Saturday, 27 August 2016

Step aside western superheros, Okupe’s 'Wale Williams' hits shelves in U.S


U.S-based Nigerian, Roye Okupe seems to have African answer to western comic heroes. His African comic hero E.X.O. The Legend of Wale Williams is a potential success in the creative business of Superhero comic.
Cover of E.X.O. The Legend of Wale Williams

Okupe, 31, according to The Washington Post arrived in the United States in 2002, and attended George Washington University where he got a bachelors and master’s degree in computer science in 2007 and 2009.  While studying for the degrees, he he took a class in animation at the Art Institute of Washington.      
From then, Okupe’s world of comic creation started opening up as he would later found  YouNeek Studios, the home of  E.X.O. The Legend of Wale Williams. READ MORE. 

The 'Greats' Between Two Pyramids

It is not contentious that Egypt's Great Pyramid of Giza is far the icon of the ancient world’s mystery in engineering and architecture. But another ancient monument, the Great Pyramid of Cholula, built by  ancient adherents of Aztec temple in Puebla, Mexico has been described as the largest with a base four times larger than Giza's.
The Great Pyramid of Giza, Egypt.
However, unlike the Egyptian Pyramid at Giza,  the Mexican monument has been hidden by physical distortion that makes it look like a natural mountain. Reason: over the centuries, plants and dirts have covered the pyramid because of the nature of its construction. The Great Pyramid of Cholula was built with blocks made of mud.



In fact, Spanish explorer Hernán Cortés, according to sources was unaware that it was a man made pyramid, when he built a church on top of it. The church still stands till date

 Zaria Gorvert of BBC reports that the pyramid was likely constructed with a type of brick made of out of baked mud, with features of six layers built on top of each, spanning generations.

The statistics:  roughly 33 BC old, base of 450 by 450 metres (1,480 by 1,480 feet), it's four times the size of the Great Pyramid of Giza;  66 metres (217 feet) tall, the pyramid’s total volume is about 4.45 million cubic metres (157 million cubic feet), while the Great Pyramid of Giza’s volume is just 2.5 milli" It was abandoned sometime in the 7th or 8th Century CE," archaeologist David Carballo from Boston University told Gorvett at the BBC.  "The Choluteca had a newer pyramid-temple located nearby, which the Spaniards destroyed." on cubic metres (88.2 million cubic feet).

Statistics for Great Pyramid Giza: It’s over 4,500 years-old, 756 feet long on each side, 450 feet high and is composed of 2,300,000 blocks of stone, each averaging 2 1/2 tons in weight. Despite the builders’ ancient technology, no side is more than 8 inches different in length than the other. Scientists till date are still marveled at the whole structure’s  perfect alignment to the points of the compass.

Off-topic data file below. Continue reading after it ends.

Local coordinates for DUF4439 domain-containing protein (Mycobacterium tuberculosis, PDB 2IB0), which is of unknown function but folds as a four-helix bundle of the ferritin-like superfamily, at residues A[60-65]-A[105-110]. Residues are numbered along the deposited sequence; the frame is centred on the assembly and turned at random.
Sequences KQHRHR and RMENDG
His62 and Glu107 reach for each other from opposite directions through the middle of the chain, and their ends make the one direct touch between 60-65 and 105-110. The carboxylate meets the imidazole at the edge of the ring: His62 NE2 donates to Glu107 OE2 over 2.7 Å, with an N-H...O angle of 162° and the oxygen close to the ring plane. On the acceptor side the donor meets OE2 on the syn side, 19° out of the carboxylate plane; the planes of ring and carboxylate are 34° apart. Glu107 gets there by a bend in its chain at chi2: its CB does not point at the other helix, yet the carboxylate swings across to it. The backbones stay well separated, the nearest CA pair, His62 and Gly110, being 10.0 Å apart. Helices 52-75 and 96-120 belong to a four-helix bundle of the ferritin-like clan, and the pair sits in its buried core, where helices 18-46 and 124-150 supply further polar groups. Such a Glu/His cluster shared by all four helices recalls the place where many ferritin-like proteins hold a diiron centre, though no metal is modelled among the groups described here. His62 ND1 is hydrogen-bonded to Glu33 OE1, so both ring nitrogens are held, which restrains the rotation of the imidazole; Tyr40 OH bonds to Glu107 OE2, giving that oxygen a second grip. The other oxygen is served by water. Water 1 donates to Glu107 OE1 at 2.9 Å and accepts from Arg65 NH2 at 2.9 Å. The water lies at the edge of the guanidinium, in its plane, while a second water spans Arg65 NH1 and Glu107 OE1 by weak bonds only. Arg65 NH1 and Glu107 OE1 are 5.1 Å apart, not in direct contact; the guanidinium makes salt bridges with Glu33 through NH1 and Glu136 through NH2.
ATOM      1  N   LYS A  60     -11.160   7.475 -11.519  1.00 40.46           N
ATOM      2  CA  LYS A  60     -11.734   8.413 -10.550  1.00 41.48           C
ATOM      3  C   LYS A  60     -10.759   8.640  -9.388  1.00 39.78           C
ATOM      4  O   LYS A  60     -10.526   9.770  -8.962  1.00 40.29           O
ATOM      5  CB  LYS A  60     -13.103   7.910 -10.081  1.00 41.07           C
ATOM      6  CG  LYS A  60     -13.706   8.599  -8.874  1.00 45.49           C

Also known as Khufu’s Pyramid, named after its architect, The Great pyramid at Giza is the only ancient monument still intact as it was built over 4, 500 years ago.

   The pyramid is estimated to have around 2,300,000 stone blocks that weigh from 2 to 30 tons each and there are even some blocks that weigh over 50 tons.

 The interior temperature is constant and equals the average temperature of the earth, 20 Degrees Celsius (68 Degrees Fahrenheit).

The outer mantle was composed of 144,000 casing stones, all of them highly polished and flat to an accuracy of 1/100th of an inch, about 100 inches thick and weighing approx. 15 tons each.
The cornerstone foundations of the pyramid have ball and socket construction capable of dealing with heat expansion and earthquakes.

The mortar used is of an unknown origin (Yes, no explanation was given). It has been analyzed, and its chemical composition is known, but it can’t be reproduced. It is stronger than the stone and still holding up today.

It was originally covered with casing stones (made of highly polished limestone). These casing stones reflected the sun’s light and made the pyramid shine like a jewel. They are no longer present being used by Arabs to build mosques after an earthquake in the 14th century loosened many of them. It has been calculated that the original pyramid with its casing stones would act like gigantic mirrors and reflect light so powerful that it would be visible from the moon as a shining star on earth. Appropriately, the ancient Egyptians called the Great Pyramid “Ikhet”, meaning the “Glorious Light”.  How these blocks were transported and assembled into the pyramid is still a mystery.

Great Pyramid of Cholula, Mexico.